It’s funny to think how much a single choice can affect one’s life. We don’t often recognize them in the moment they are made, but only in retrospect, often many years later when reflecting on how we got to a particular juncture in our life’s journey. For me, that choice was becoming a substitute teacher during the 2003-2004 school year. I was a graduate student working on an MA in Religious Studies at the University of South Florida, and I needed some extra money to make ends meet. I had already been teaching as a graduate assistant for over a year, and I was starting to discover that what I loved about teaching others was sharing what I had learned in my own past.
As I’ve said a number of times over the years, I never intended to become a teacher. Looking back on my career, what I now realize is that I am a deeply curious person who has always had a lifelong love of learning. If I had any success at teaching during nearly two decades in the classroom, it is primarily due to cultivating meaningful relationships with my students, as well as doing my best to inspire them to live their best lives as they left high school and moved into the real world. But that’s not to say the entire time spent with my students and colleagues was not fun. I would also unequivocally state that the time I spent teaching students of all levels, across three different disciplines, and learning so much from my peers and mentors along the way was worth every second of the last 17 years.
But taking leave last year effectively broke me. Like many others who had the time to reflect and re-prioritize life objectives during the pandemic, I decided to take part in the “Great Resignation,” which has seen many, many people walk away from their respective industries to find new work in other domains. Considering my wife and I are both teachers, we also thought it wise to diversify our income streams, especially in light of the financial turmoil our district is facing. There is so little money invested in education here in Florida that most educators have not had meaningful raises for years, and I highly doubt there will ever be any if I plod onward for another 13 years in this system as an educator.
To my colleagues past and present, whether at Durant, during my travels as a new teacher mentor, or at Strawberry Crest, thank you for being educators. Only those of us who work with students day in and day out know how challenging this job can be, especially if that meant staying in the classroom. The lack of resources and constant demands heaped upon our time has made the job inordinately difficult in the last five years or so, and I am afraid it will only continue to deteriorate. To every educator across Florida, I’ve said this before and it is worth repeating one final time: know your worth and get out while you can. It is amply evident that the state of Florida does not care about its educators. From the paltry pay to the insulting pension, Florida has—whether intentionally or not—created an education system that seeks to transform inspired young people into burned out veterans within 3-5 years. If most new teachers quickly leave the profession, they are not as burdensome on the district’s payroll and cost the state nothing in terms of retirement. While most teachers are afraid to leave the profession because they worry that “they don’t know how to do anything else,” I would encourage any educator to take stock of the myriad skills they have developed. Most of us are excellent communicators; can analyze data for trends and patterns; are astute and agile decision makers; empathize easily with others; as well as possess a whole host of other soft skills that would make us valuable to just about any employer. In the end, Florida has a lot of very talented people working in its ranks that could easily find a new career, and I personally think that the only thing that would get Florida to finally wake up is if most of the veteran educators suddenly quit en masse.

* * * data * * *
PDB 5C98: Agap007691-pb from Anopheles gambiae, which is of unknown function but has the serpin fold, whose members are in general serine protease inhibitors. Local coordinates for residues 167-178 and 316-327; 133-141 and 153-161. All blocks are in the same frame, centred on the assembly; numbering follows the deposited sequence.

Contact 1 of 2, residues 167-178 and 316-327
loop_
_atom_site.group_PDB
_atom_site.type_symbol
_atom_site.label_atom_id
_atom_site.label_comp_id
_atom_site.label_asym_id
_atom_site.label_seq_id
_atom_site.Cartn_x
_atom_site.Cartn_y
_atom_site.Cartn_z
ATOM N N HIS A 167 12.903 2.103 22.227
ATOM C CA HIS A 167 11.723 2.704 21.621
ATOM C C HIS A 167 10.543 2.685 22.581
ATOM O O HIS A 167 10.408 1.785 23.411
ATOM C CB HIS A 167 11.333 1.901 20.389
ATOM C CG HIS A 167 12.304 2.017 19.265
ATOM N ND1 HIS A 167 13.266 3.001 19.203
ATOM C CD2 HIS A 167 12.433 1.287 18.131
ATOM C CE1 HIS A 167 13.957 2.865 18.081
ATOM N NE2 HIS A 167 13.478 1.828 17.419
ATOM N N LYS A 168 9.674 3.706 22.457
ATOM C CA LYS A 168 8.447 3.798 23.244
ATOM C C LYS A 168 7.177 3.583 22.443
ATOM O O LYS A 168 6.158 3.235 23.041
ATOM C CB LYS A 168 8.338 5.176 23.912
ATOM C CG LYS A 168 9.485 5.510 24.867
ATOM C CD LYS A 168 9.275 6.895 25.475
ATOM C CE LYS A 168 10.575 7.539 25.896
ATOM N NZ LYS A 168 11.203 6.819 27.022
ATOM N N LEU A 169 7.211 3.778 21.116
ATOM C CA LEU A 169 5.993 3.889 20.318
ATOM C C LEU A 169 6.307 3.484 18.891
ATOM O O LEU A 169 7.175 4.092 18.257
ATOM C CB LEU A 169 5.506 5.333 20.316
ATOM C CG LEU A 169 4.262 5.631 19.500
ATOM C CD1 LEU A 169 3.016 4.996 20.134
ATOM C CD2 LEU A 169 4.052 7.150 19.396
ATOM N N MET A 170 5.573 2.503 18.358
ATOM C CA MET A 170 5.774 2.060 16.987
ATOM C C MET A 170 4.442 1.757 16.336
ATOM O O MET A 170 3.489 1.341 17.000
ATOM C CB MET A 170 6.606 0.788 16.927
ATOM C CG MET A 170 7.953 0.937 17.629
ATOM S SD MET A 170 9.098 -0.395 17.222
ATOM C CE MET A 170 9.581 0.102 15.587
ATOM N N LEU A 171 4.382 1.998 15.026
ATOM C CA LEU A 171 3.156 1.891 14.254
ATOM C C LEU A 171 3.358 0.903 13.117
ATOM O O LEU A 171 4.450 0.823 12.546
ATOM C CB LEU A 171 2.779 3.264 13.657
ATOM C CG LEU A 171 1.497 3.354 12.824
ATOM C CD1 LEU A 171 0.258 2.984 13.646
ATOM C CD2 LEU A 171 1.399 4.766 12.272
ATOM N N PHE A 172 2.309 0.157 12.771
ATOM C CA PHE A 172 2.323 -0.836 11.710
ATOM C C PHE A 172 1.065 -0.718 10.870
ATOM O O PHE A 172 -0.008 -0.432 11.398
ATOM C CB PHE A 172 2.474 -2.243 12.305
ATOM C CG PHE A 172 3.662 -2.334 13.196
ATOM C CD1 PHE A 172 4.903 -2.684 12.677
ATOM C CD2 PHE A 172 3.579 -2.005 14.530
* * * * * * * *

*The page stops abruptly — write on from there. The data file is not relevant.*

Finally, to my students, you were the reason I stayed for so long. You were the reason I woke up each day, excited to come to work knowing that I would be spending time with incredible young people who invigorated me, and pushed me to be my best when it came to learning, living, and loving. Thank you for letting me be my nerdy, weirdo self at all times. Thank you for sharing your lives, your passions, your dreams with me. Although I may not remember every single name, I remember and recognize most faces, even after many years apart. Personally, I believe life itself is an incredible blessing, and the relationships we forge with other human beings as we sojourn through this journey together are all meant to teach us something, to make us just a little bit better. I keep each and every one of you in my heart, mind, and prayers each day, and though we may never cross paths again I am honored and humbled to have been a small part of your life.
It’s common to say “never say never,” and the truth is that I may eventually be drawn back to the classroom due to my love of the students and sharing my learning. But I am taking this personal leave to try something new with the intention of never coming back. Although I feel broken in some way, the truth is the cracks had been growing for some time. Being an education advocate for the last 5 years has also hastened this, because trying to convince the powers that be that they are destroying the profession has been like shouting into a wind tunnel and all anyone can hear is the roar of the fan. For these reasons and so many more, I wish every Florida educator all the best…
Ryan Haczynski / Teacher Voice